A Debugger for Scilla : The Beginning

Scilla was designed to prevent entire classes of bugs such as memory leaks, memory access violations, and with a guarantee of termination (i.e., any Scilla code execution always terminates).

Bugs πŸžπŸ›

Writing good computer programs is hard. Debugging them is, more often than not, harder. While bugs are inherent to software programming, certain classes of programming languages avoid many types of bugs by making such bugs impossible to exist. So while you can have memory leaks in a C program, Java’s garbage collector makes sure that you don’t have to manage memory, thus avoiding this whole class of bugs.

Scilla was designed to prevent entire classes of bugs such as memory leaks, memory access violations, and with a guarantee of termination (i.e., any Scilla code execution always terminates). This does not however mean that Scilla code cannot have bugs at all. Functional bugs (i.e., bugs in the business logic coded, for example) cannot be avoided. While we also have on-going efforts on tools for formal-verification of Scilla programs, a tool to aid debugging of Scilla programs is still a necessity.

Debuggers πŸžπŸ”

Debuggers, in contrast to what the name indicates, do not fix bugs. They are tools that programmers use to find the cause of bugs. Typically, debuggers enable executing a program (along with its inputs) step-by-step and viewing the values of program variables during this controlled execution.

The process for debugging Scilla programs, today, is not straight-forward. To find the code path that a particular execution follows, programmers must insert eventstatements (as a substitute for printf debugging). It is cumbersome most times to add extra code just for debugging and ensuring to delete them later. A debugger for Scilla can make life easier.

Instead of writing a debugger from scratch, we’ve decided to piggy-back on our ongoing Scilla Compiler (+VM) project and develop debugging tools in that framework.

The Scilla Compiler and VM

Sometime back, we wrote about a compiled execution framework for Scilla, which involves compiling Scilla down to LLVM-IR and executing the LLVM-IR by JIT compiling it to machine code in an LLVM based Virtual Machine (VM). The technically curious reader may also refer to our LLVM developer meeting 2020 poster and submission write-up. This framework is mostly feature complete, and we’re working on bringing it to production at the earliest.

An advantage that this framework provides (in addition to its main goal of lower latency execution) is the full power of the LLVM compiler infrastructure, which in our case, and for the purposes of this article, is developing a debugging tool for Scilla.

As the first step in adding debug information (debuginfo) support for our
compiler, we contributed debuginfo support to LLVM’s OCaml interface. This enabled us to annotate the LLVM-IR we generate for our Scilla contracts with source location information.

Demo Video

The video below shows a simple contract that makes a Scilla map access, and the execution of its transition IncrementNOpt line-by-line.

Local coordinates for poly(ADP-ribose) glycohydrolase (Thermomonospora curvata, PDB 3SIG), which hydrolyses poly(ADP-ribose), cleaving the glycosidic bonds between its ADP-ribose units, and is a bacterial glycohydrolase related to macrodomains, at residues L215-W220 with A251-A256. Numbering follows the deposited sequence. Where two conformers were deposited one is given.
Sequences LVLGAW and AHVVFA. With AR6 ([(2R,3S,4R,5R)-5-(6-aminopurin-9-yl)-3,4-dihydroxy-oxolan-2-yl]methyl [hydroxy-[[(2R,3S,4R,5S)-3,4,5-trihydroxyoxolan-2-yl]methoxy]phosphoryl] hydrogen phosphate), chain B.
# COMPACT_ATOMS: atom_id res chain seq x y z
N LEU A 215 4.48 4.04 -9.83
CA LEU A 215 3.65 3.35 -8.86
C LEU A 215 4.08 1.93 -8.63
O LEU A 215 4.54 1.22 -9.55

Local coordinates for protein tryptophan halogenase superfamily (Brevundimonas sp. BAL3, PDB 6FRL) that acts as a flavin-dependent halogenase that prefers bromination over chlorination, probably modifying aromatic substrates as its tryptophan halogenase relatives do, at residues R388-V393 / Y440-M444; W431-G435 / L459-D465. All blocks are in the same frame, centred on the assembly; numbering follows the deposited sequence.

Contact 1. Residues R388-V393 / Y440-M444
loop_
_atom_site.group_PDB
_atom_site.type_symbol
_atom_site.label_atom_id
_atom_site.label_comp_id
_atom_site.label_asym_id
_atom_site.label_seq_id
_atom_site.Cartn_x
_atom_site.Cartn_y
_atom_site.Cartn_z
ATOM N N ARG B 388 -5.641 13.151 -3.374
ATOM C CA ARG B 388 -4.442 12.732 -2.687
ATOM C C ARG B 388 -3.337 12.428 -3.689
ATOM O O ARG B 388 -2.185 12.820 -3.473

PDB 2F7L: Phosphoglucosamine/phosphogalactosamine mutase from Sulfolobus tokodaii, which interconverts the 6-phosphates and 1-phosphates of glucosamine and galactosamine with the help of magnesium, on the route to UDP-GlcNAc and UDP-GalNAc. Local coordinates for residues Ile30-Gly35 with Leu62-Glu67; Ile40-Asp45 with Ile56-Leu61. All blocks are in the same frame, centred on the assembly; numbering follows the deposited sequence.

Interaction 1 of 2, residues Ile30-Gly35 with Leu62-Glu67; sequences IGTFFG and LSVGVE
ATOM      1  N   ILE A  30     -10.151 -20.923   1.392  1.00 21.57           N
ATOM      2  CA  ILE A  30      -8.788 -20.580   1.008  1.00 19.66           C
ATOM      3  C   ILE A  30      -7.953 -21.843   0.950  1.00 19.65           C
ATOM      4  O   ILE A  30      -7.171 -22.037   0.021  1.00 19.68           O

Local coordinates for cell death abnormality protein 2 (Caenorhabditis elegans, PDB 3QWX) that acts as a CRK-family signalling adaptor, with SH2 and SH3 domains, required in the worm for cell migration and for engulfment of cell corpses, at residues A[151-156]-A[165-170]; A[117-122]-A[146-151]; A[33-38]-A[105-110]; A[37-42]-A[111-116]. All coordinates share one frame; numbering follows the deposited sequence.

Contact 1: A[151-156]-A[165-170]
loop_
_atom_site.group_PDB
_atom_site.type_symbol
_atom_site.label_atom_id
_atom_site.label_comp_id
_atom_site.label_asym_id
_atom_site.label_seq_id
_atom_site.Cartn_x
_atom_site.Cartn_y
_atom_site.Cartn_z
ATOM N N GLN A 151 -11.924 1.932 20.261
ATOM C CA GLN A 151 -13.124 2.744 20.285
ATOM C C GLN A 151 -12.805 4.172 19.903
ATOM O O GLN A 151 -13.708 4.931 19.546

A GDB script is set up (for convenience) to set a breakpoint in IncrementNOpt and the debugging session is started. Once the breakpoint is hit, a line-by-line trace is performed. The executable file in this session is a user-friendly frontend for the VM that takes in a contract and its inputs (message and state JSONs) from the command line and produces an output JSON, just like the command line Scilla interpreter. The GDB session is in-fact a debugging session of this executable, that, during the run, enters into the JIT-compiled native code of the Scilla contract / transition.

We expect that this single step execution support (as the first phase in our debug tooling work) will help Scilla programmers make sense of complex control flows.

What Next?

Our implementation of debugging support today covers only line number information which enables step-by-step execution of Scilla code. There is no support yet for printing runtime values of Scilla variables. This is relatively a more complex task, but we do plan to have it for the production release of Scilla compiler and VM.

On a broader note, our Scilla development toolkit currently provides a static type checker (labeled as β€œScilla Checker” in the chart below), and an interpreter. The following items are planned for future releases:

  • A higher level language: Scilla is an intermediate level language. This means that it is designed to be easily used as input for optimizers, static checkers and verification tools. This can sometimes result in Scilla programs being verbose and hard to write manually. To address this problem, we plan to design and implement a higher-level language with an aim of being β€œeasy to write code in”. A compiler to translate programs written in this new language to Scilla will be provided.
  • Scilla compiler and VM: We’ve already spoken about this with many details and references above.
  • Verification tools: Our ongoing project to transpile Scilla to TLA+ is a part of our overall effort in providing formal verification and proof support for Scilla contracts.
      Level β”‚Language
       β”‚ Compiler β”‚
       β”‚          β”‚
       β”‚  Scilla  β”‚
       β”‚  Checker β”‚
       β”‚          β”‚
  β”‚          β”‚         β”‚
  β”‚          β”‚         β”‚
  β”‚          β”‚         β”‚

β”Œβ”€β”€β”€β”€β”€β–Όβ”€β”€β”€β”€β”€β”€β” β”‚ β”Œβ”€β”€β”€β”€β”€β”€β–Όβ”€β”€β”€β”€β”€β” β”Œβ”€β”€β”€β”€β”€β”€β”€β”€β”€β”€β”€β”€β”
β”‚ Scilla β”‚ β”‚ β”‚ Scilla ◄── GDB Based β”‚
β”‚Interpreter β”‚ β”‚ β”‚ Compiler β”‚ β”‚ Debugger β”‚
β”‚ β”‚ β”‚ β”‚ & VM β”œβ”€β–Ί β”‚
β””β”€β”€β”€β”€β”€β”€β”€β”€β”€β”€β”€β”€β”˜ β”‚ β””β”€β”€β”€β”€β”€β”€β”€β”€β”€β”€β”€β”€β”˜ β””β”€β”€β”€β”€β”€β”€β”€β”€β”€β”€β”€β”€β”˜
β”‚ Formal β”‚
β”‚ Verification β”‚
β”‚ Tools β”‚
β”‚ β”‚